Mise en place (French pronunciation: [mi zɑ̃ ˈplas]) is a French culinary term that means “putting in place” or “everything in its place.” It’s one of the first lessons taught to chefs when they’re at culinary school.
It refers to the first stage of prep, before the cooking begins, when all the ingredients are cut and measured and placed in separate bowls to make the cooking process easier.
Even though it’s mostly used in professional kitchens, this practice can – and should – be used in your kitchen, too.
It’s the perfect way to ensure that you have all the ingredients – and correct quantities – that you need for your dish. Prepping all your ingredients before you start cooking ensures that you won’t leave any ingredients out, or end up burning the onions on the stove while you’re chopping your next ingredient. This is the essence of mise en place.
How to do it
Use it when trying out a new dish, adding it to your weekly meal prep or when putting together a feast for friends.
At the beginning of the week, set aside 20 minutes. Chop a variety of vegetables and store them in the fridge. A little time now will make a notable difference throughout the week. Add your pre-chopped veg to one-pot wonders, salads and stocks. If pre-cooking is required, it’s easy to measure the correct amount – and cook these veggies alongside your main dish. Who knows, you may even up your veg intake, too.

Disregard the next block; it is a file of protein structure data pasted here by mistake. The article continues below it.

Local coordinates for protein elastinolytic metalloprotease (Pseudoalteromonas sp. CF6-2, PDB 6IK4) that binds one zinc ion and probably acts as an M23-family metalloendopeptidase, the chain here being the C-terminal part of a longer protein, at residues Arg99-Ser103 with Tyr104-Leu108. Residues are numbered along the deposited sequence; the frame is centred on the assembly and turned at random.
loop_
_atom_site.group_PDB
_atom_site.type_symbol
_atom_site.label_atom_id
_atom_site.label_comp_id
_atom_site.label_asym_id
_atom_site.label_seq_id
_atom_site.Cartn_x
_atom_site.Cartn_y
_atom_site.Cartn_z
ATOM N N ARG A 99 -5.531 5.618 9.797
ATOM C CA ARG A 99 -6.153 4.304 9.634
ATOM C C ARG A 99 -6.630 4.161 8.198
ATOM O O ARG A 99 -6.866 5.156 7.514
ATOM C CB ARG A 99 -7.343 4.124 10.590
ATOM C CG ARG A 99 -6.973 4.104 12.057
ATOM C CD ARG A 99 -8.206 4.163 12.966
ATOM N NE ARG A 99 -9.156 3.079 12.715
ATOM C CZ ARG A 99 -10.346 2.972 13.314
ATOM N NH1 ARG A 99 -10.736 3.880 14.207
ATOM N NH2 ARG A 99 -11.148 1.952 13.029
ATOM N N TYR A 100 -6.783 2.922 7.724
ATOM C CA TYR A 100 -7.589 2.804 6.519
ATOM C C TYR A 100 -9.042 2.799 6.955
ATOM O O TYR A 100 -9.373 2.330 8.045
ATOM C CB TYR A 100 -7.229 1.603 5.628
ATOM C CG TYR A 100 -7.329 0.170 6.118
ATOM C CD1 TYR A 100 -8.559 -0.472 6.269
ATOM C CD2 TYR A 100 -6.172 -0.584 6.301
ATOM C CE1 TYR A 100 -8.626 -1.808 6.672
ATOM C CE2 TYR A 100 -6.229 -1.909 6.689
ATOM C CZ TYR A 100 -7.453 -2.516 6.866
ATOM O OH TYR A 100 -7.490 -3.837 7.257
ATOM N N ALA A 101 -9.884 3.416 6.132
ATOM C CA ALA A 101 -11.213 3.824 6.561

Use the leftover bits and bobs from the crisper drawer and create a relish or pesto. This will give weeknight meals a simple, yet noticeable, twist in flavour. Pasta sauces can be made ahead of time too, since these develop flavour the longer they sit.
There are two types of people in this world. Those who mise and those who don’t. Tell us by commenting below: which type of cook are you?